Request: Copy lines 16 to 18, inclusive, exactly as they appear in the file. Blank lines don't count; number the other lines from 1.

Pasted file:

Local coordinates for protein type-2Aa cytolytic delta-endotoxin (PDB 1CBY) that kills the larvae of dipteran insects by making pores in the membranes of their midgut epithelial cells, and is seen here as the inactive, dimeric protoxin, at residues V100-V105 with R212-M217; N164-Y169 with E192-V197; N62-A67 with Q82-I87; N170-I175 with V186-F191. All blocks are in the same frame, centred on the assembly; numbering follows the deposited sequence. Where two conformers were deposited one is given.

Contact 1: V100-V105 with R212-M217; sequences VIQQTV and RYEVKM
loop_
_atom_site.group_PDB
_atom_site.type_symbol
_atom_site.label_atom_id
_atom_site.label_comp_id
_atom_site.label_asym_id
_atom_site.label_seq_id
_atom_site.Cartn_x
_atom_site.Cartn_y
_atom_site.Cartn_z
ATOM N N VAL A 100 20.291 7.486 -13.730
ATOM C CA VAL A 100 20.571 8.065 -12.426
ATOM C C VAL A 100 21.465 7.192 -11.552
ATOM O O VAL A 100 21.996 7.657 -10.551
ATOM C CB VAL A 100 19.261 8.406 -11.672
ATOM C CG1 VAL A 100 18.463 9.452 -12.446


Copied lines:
ATOM O O VAL A 100 21.996 7.657 -10.551
ATOM C CB VAL A 100 19.261 8.406 -11.672
ATOM C CG1 VAL A 100 18.463 9.452 -12.446